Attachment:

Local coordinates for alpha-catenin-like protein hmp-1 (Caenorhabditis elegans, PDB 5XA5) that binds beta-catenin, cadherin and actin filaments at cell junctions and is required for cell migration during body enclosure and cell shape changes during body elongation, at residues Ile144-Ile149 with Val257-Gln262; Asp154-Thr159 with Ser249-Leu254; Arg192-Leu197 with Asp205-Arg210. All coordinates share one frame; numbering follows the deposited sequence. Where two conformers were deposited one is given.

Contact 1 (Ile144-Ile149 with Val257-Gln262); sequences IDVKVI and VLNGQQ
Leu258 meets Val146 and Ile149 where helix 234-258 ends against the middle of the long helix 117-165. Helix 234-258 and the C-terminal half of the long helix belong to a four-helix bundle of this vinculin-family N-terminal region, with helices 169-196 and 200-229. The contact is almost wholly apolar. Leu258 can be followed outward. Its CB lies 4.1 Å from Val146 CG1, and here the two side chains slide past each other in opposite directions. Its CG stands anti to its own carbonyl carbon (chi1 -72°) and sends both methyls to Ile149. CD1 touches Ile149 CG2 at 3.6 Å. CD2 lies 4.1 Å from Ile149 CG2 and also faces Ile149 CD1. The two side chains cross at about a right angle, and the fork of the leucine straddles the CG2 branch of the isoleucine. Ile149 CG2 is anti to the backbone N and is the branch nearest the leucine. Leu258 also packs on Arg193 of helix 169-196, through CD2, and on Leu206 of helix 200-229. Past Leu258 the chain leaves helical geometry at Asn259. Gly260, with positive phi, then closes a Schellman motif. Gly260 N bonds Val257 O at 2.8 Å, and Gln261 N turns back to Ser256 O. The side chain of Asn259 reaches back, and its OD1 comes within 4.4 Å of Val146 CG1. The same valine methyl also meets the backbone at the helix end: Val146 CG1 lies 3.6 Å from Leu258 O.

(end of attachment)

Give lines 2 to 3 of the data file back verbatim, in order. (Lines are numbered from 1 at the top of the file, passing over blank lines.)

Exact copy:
Contact 1 (Ile144-Ile149 with Val257-Gln262); sequences IDVKVI and VLNGQQ
Leu258 meets Val146 and Ile149 where helix 234-258 ends against the middle of the long helix 117-165. Helix 234-258 and the C-terminal half of the long helix belong to a four-helix bundle of this vinculin-family N-terminal region, with helices 169-196 and 200-229. The contact is almost wholly apolar. Leu258 can be followed outward. Its CB lies 4.1 Å from Val146 CG1, and here the two side chains slide past each other in opposite directions. Its CG stands anti to its own carbonyl carbon (chi1 -72°) and sends both methyls to Ile149. CD1 touches Ile149 CG2 at 3.6 Å. CD2 lies 4.1 Å from Ile149 CG2 and also faces Ile149 CD1. The two side chains cross at about a right angle, and the fork of the leucine straddles the CG2 branch of the isoleucine. Ile149 CG2 is anti to the backbone N and is the branch nearest the leucine. Leu258 also packs on Arg193 of helix 169-196, through CD2, and on Leu206 of helix 200-229. Past Leu258 the chain leaves helical geometry at Asn259. Gly260, with positive phi, then closes a Schellman motif. Gly260 N bonds Val257 O at 2.8 Å, and Gln261 N turns back to Ser256 O. The side chain of Asn259 reaches back, and its OD1 comes within 4.4 Å of Val146 CG1. The same valine methyl also meets the backbone at the helix end: Val146 CG1 lies 3.6 Å from Leu258 O.